Get Safe Online Week 2017
  • Youngsters under 25 typically lose a huge £613.22 to fraudsters, compared to the older generation, whose losses average £214.70
  • Over 55’s are more likely to be targeted by online fraudsters - with almost half suffering cybercrime attempts compared to a third of under 25s
  • Over one in 10 18-24 year olds have actually fallen victim to ‘phishing’, compared to just one in 20 55+ year olds
  • But the real number maybe far higher, as just 27 per cent of victims report the crime
  • Get Safe Online has recruited unique new ‘Scammer Nana’ squad to demonstrate to youngsters how simple it is to be defrauded even by someone their grandparents’ age.

    TECH savvy teens who live their lives online are now more than TWICE as likely to fall victim to internet conmen than over 55’s, a surprising new study shows.

    More than one in ten of the youngsters polled (11 per cent), who are aged 18 to 24, have fallen victim to ‘phishing’ scams – where fraudsters access personal details though online communication – compared to just one in 20 (5 per cent) of over 55s, according to the report from Get Safe Online, the UK’s leading source of information on online safety.

    Despite claiming to be very digitally aware, millennials and Gen Z cybercrime victims also lose far more money in the attacks, averaging £613.22 compared to £214.70 for the older generation.

    In a survey commissioned by Get Safe Online, most people (38 per cent) believed that hackers were likely to be young. The same number believed they were targeted by a large international hacking organisation and almost a quarter (23 per cent) thought that advanced technical skills are needed to carry out a phishing attack.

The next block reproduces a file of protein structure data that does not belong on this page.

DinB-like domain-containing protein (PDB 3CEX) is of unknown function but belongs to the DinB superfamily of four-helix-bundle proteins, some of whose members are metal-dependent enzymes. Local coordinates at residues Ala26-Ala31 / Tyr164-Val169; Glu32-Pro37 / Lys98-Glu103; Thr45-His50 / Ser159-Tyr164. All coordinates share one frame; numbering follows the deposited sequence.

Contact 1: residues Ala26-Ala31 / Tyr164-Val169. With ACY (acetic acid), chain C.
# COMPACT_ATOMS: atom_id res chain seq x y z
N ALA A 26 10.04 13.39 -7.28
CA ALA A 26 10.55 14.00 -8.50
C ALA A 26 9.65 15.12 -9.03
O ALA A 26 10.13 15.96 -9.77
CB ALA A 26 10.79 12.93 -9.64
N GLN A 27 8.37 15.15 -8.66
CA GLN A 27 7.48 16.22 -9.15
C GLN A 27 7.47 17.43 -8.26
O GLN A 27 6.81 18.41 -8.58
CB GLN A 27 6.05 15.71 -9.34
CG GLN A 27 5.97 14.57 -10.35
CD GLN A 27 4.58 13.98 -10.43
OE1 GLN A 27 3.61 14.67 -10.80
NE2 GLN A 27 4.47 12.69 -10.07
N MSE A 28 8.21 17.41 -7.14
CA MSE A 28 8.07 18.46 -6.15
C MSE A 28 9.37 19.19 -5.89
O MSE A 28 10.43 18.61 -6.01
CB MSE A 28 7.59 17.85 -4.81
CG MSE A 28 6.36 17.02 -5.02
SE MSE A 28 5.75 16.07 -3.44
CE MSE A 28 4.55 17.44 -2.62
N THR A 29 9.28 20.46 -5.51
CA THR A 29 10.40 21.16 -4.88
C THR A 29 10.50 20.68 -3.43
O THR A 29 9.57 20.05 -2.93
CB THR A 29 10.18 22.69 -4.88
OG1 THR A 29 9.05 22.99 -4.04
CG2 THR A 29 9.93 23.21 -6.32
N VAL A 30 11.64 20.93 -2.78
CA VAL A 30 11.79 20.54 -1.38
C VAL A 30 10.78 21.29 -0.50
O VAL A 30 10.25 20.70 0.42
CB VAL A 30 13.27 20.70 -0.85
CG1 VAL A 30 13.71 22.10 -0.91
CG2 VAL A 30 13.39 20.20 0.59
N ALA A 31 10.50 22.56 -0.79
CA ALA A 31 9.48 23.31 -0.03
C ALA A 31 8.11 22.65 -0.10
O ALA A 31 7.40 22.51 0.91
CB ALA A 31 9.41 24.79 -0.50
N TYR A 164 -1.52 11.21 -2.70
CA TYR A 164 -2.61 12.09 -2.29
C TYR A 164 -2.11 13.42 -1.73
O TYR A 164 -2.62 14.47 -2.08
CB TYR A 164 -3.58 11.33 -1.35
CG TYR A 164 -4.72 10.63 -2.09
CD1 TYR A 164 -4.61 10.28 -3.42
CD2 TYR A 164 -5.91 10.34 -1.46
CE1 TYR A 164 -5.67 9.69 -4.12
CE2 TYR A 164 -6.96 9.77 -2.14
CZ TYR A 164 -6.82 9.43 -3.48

This could be why over one in ten (11 per cent) millennials don’t believe that the older generation has the skills to phish, and almost the same number (9 per cent) believe it’s ‘only old people’ who fall for phishing scams.

    To prove that anyone can get phished – and equally that anyone could be behind phishing – Get Safe Online trained a group of nans, dubbed the ‘Scammer Nanas’, to phish their grandkids and dispel the convictions of a quarter of young people (27 per cent) who believe they are too smart to fall for scams.

    Five nanas were recruited from across the UK to learn how to perpetrate a phishing email. Their schooling included faking their email address, creating false links, inventing a fake ‘company’ and writing a convincing fake email. They then put their knowledge to the test and phished their grandkids with emails with fraudulent links – proving that young people aren’t as savvy as they think.

    Cyber experts are blaming the rise in teenage and 20-something victims on being more trusting of online communication than older generations.


    Evidence from the report revealed just 40 per cent of under 25s say they ‘carefully read and re-read all emails’, in contrast with two thirds (69 per cent) of 55+ year olds who scrupulously check all online communication.

    Worryingly, only half of under 25s (51 per cent) don’t ‘reply to or click on links in unsolicited or spam emails’ – which is a common technique used by phishers. However, older Brits are more cautious, with three quarters saying that they never reply to or click on links in suspect emails.